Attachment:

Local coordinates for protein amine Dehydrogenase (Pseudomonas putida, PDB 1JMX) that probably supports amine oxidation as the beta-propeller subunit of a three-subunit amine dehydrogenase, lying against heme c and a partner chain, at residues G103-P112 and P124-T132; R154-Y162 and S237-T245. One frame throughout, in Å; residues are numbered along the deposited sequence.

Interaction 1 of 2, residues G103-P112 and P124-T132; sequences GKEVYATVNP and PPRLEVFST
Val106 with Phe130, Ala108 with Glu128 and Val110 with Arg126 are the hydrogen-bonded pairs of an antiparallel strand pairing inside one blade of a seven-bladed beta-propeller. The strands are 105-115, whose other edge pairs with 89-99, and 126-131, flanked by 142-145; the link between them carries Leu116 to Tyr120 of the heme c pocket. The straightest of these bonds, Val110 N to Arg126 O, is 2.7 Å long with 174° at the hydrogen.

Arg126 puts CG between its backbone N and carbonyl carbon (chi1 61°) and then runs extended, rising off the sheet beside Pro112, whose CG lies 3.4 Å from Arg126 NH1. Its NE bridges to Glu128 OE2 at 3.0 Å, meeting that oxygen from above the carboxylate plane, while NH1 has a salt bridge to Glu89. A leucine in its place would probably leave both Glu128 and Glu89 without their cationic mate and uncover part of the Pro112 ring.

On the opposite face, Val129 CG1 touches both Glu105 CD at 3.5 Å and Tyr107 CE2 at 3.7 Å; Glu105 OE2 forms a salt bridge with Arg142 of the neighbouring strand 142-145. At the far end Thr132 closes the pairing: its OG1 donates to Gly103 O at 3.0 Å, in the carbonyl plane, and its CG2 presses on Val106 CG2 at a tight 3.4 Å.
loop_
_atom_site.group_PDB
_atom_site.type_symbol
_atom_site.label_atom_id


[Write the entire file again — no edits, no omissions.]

Local coordinates for protein amine Dehydrogenase (Pseudomonas putida, PDB 1JMX) that probably supports amine oxidation as the beta-propeller subunit of a three-subunit amine dehydrogenase, lying against heme c and a partner chain, at residues G103-P112 and P124-T132; R154-Y162 and S237-T245. One frame throughout, in Å; residues are numbered along the deposited sequence.

Interaction 1 of 2, residues G103-P112 and P124-T132; sequences GKEVYATVNP and PPRLEVFST
Val106 with Phe130, Ala108 with Glu128 and Val110 with Arg126 are the hydrogen-bonded pairs of an antiparallel strand pairing inside one blade of a seven-bladed beta-propeller. The strands are 105-115, whose other edge pairs with 89-99, and 126-131, flanked by 142-145; the link between them carries Leu116 to Tyr120 of the heme c pocket. The straightest of these bonds, Val110 N to Arg126 O, is 2.7 Å long with 174° at the hydrogen.

Arg126 puts CG between its backbone N and carbonyl carbon (chi1 61°) and then runs extended, rising off the sheet beside Pro112, whose CG lies 3.4 Å from Arg126 NH1. Its NE bridges to Glu128 OE2 at 3.0 Å, meeting that oxygen from above the carboxylate plane, while NH1 has a salt bridge to Glu89. A leucine in its place would probably leave both Glu128 and Glu89 without their cationic mate and uncover part of the Pro112 ring.

On the opposite face, Val129 CG1 touches both Glu105 CD at 3.5 Å and Tyr107 CE2 at 3.7 Å; Glu105 OE2 forms a salt bridge with Arg142 of the neighbouring strand 142-145. At the far end Thr132 closes the pairing: its OG1 donates to Gly103 O at 3.0 Å, in the carbonyl plane, and its CG2 presses on Val106 CG2 at a tight 3.4 Å.
loop_
_atom_site.group_PDB
_atom_site.type_symbol
_atom_site.label_atom_id